Whether you are doing one podcast, or an entire podcast network, the best way for WordPress to create your RSS feed is by creating a “Category” within your blog that is solely committed to the podcast. This could be “Podcast” or it could be more specific like “MAD Potential.” This crafts the RSS feed to only contain posts held within that particular category, whatever the media content may be.
Since WordPress nor iTunes provide listenership analytics, we went with Google’s own Feedburner site. Here you’ll enter the RSS feed from your WordPress site, and it’ll spit out a new RSS feed address that can be tracked using Feedburner. You’ll receive your download numbers, individual episode downloads, as well as allow you to make changes to the metadata attached to your podcast. The new RSS feed information they provide is what you’ll submit to iTunes when you’re ready to launch.
An important note: iTunes won’t host your podcast until you have at least one episode available in the RSS feed. For this reason, we chose to do short “teaser” episodes for each of our shows. We posted this (without telling anybody) to get approved. Once the show was approved and displayed on the iTunes marketplace, we then promoted the show’s weekly release (MAD Potential was released on Mondays as a way to jumpstart your week) and encouraged our listeners to subscribe directly through iTunes, rather than checking the MTPN website for updates.
For the Mystery Tin Podcast Network, we have the following categories/RSS feeds feeding into iTunes:
The cheapest method of marketing the MAD Potential podcast was through our pre-existing blogs and social media accounts. We promoted the launch on our individual websites, Facebook Pages and Profiles, Twitter, and any other websites that would support our goal of reaching people with our “self-help” teachings.
We started by e-mailing our closest friends and family and asking them to listen to the first episode of the podcast, and if they liked it, to rate the podcast and leave a review on the iTunes page for the show. Ratings and reviews are the best way to get noticed inside the iTunes marketplace.
Another extremely helpful element of doing an interview-style podcast is the extra bump you get from the guest’s social media presence. Bringing in prominent figures in the fitness industry really brought bumps to our listenership and download numbers. They shared the episode with their friends, and clients, who then shared it with their friends.
For the biggest names we interviewed, or the most popular episodes, we would occasionally spend $10 on Facebook advertising to promote the episode. This isn’t required for you to get the traction you need, but we did see some positive responses to our sponsored posts and a direct correlation with downloads on those particular episodes.
What about Sponsors?
You don’t need sponsors. Sponsors aren’t involved in creating good content, nor are they really involved in the distribution and marketing of your podcast. But most importantly, if you want to gain the attention of sponsors, you need to build momentum first. Some sponsors are willing to pay upwards of $250 an episode, but they need to see their investment is worth it. If you’re getting less than a few thousand downloads per episode, chances are, they’re not interested.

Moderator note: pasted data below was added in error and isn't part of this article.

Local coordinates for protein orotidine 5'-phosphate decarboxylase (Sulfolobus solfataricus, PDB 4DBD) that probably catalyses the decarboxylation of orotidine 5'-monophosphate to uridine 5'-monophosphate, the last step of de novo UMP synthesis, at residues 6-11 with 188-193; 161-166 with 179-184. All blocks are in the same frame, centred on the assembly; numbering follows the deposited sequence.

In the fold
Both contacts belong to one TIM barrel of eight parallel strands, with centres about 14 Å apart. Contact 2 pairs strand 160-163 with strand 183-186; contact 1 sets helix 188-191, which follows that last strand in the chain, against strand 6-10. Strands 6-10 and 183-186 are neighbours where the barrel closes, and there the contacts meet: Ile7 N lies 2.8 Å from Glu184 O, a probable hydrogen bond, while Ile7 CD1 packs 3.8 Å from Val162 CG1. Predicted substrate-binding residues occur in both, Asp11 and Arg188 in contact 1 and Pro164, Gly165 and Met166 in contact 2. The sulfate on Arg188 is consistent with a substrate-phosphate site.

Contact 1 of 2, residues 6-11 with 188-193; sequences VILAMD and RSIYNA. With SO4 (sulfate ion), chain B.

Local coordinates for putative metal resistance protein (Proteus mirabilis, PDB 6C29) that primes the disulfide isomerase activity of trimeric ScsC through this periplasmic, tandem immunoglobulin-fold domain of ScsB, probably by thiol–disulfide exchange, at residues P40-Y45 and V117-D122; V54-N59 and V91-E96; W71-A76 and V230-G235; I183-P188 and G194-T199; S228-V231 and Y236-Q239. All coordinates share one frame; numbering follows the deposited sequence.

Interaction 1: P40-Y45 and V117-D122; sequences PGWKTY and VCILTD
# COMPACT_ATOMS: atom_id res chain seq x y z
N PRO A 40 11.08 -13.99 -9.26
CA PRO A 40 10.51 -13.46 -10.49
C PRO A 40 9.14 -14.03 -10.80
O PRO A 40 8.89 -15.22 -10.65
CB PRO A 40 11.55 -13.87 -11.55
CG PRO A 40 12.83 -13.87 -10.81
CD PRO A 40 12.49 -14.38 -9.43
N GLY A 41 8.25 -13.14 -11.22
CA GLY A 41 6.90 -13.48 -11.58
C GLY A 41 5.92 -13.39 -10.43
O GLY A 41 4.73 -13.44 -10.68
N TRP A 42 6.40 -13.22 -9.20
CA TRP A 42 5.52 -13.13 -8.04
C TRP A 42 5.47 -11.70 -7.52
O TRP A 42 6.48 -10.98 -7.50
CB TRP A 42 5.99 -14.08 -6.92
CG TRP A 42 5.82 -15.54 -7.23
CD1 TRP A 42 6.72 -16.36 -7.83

To reference Field of Dreams, “If you build it, [they] will come.” You gotta build it successfully first!
We promoted MAD Potential really hard during the first season, promoting nearly daily to our networks, but all the hard work payed off. We landed on the “New and Noteworthy” section of the iTunes Podcast marketplace.
We were beginning to make waves, so we really leaned on our guests to help push us into the ratings. Fitness professionals like Ben Ceccarelli, Greg O’Gallagher, and Anthony Madonia were integral to spreading the show to a much larger audience.
We kept our foot on the gas, encouraging listeners to leave ratings and reviews and share with their friends. I’ll admit that at times it felt like we were begging for attention, but in the end, it was ultimately the best series of events and decisions made for the show, because we managed to make our little two-man show climb to the #4 spot on all of the iTunes “Self-Help” podcasts.
It’s really that simple. We didn’t use any high-tech editing software, social media algorithms, or a ton of advertising. We simply stuck to our guns, made a podcast we were proud of, and eagerly shared it with those around us.
The MAD Potential podcast, after amassing over 6,000 downloads, ended last year, but not because we didn’t think we were successful. Ben’s passion projects (other than the podcast) required more of his time, so we decided to put it “on hold” until a later date. I did apply this practice (and a few other “secrets”) to the other podcasts on the network, and they too succeeded on varying degrees
For More Information:
Podcasts are a media platform that is here to stay, and if there’s anything I can do to help you with your podcast (or podcast network), here are a few more options for you:
The Modern Artrerpeneur Podcast
- Episode 03: A Podcast Record Label
- Episode 06: Launching Another Podcast
- Episode 09: Better Late Than Never
Other Relevant Blog Posts on The Mystery Tin:
- End of one Podcast, Beginning of Another
- Launching “The Modern Artrepreneur” Podcast
- Producing a Podcast… or four.
If you’d like one-on-one consultation for your podcast or podcast network, you can always e-mail me directly at email@example.com. I’d love to hear what you’re up to.